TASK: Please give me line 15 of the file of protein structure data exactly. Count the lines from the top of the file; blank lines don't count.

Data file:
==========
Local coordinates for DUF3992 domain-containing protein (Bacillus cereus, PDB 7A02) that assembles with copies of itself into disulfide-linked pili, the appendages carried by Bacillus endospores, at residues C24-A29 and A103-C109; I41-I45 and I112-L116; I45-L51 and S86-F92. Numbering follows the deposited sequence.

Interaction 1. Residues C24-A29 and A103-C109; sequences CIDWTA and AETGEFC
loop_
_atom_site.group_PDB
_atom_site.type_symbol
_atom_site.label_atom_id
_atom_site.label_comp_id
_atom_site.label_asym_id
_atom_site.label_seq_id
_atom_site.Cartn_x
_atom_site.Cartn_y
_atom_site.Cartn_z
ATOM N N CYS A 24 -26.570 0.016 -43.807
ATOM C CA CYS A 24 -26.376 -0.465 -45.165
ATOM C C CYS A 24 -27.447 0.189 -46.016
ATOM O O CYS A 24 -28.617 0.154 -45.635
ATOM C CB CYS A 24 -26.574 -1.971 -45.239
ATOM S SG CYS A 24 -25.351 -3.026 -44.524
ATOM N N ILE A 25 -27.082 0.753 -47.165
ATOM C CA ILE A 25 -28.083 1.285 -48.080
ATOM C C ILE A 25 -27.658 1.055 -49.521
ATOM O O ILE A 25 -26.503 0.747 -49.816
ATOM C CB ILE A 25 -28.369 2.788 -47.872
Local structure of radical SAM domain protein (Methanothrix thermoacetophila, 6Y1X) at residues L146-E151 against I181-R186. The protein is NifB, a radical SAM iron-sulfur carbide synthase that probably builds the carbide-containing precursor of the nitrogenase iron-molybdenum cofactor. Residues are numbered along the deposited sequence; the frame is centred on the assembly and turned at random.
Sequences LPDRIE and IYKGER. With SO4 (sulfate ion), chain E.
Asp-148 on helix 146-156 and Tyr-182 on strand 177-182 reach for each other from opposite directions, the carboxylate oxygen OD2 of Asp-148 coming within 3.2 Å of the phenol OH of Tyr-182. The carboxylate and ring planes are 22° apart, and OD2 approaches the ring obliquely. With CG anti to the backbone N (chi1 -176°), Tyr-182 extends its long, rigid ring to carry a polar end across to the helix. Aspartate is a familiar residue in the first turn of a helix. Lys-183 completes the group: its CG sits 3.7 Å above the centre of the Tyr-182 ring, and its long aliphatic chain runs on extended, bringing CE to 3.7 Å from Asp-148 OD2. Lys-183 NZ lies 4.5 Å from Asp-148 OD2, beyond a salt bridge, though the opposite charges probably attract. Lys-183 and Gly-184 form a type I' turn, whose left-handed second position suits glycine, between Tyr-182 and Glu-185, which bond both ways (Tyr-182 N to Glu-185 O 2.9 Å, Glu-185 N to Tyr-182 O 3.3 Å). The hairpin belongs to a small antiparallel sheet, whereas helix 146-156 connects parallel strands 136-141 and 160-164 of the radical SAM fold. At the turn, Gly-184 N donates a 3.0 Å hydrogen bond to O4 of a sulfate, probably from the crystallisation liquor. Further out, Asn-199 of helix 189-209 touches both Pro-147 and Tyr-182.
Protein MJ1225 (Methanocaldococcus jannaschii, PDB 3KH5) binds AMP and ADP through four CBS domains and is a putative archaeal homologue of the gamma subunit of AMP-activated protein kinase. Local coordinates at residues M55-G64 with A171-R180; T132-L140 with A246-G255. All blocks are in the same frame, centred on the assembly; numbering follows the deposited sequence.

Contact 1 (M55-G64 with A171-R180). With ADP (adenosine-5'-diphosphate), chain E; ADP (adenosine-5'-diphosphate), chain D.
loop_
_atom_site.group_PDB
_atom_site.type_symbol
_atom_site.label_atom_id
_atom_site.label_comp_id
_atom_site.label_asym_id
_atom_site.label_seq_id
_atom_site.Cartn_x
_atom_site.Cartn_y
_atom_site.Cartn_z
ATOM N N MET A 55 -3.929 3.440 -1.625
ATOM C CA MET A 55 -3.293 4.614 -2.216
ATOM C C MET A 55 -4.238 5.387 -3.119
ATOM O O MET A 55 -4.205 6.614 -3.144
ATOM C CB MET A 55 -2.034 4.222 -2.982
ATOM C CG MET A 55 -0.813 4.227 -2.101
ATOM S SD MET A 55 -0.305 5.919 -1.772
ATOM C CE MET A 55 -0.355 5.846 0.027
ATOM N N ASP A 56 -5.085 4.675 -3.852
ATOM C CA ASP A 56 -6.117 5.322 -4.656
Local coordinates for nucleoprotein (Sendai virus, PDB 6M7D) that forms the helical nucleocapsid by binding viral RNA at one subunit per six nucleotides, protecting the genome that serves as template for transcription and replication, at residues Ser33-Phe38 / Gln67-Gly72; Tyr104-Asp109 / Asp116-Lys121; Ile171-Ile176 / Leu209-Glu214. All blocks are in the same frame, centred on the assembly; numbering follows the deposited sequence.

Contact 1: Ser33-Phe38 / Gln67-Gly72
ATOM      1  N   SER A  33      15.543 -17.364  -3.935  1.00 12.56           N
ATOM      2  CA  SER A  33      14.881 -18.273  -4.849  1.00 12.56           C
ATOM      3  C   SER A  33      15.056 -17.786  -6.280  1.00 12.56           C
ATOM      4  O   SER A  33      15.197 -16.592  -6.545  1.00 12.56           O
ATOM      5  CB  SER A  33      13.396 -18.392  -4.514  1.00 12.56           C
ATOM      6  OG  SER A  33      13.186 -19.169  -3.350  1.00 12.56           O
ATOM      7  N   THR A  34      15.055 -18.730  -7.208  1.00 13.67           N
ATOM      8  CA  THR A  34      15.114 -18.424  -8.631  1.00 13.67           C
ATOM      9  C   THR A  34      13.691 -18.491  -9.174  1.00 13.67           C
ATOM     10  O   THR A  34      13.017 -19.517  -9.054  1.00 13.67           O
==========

ATOM C C CYS A 24 -27.447 0.189 -46.016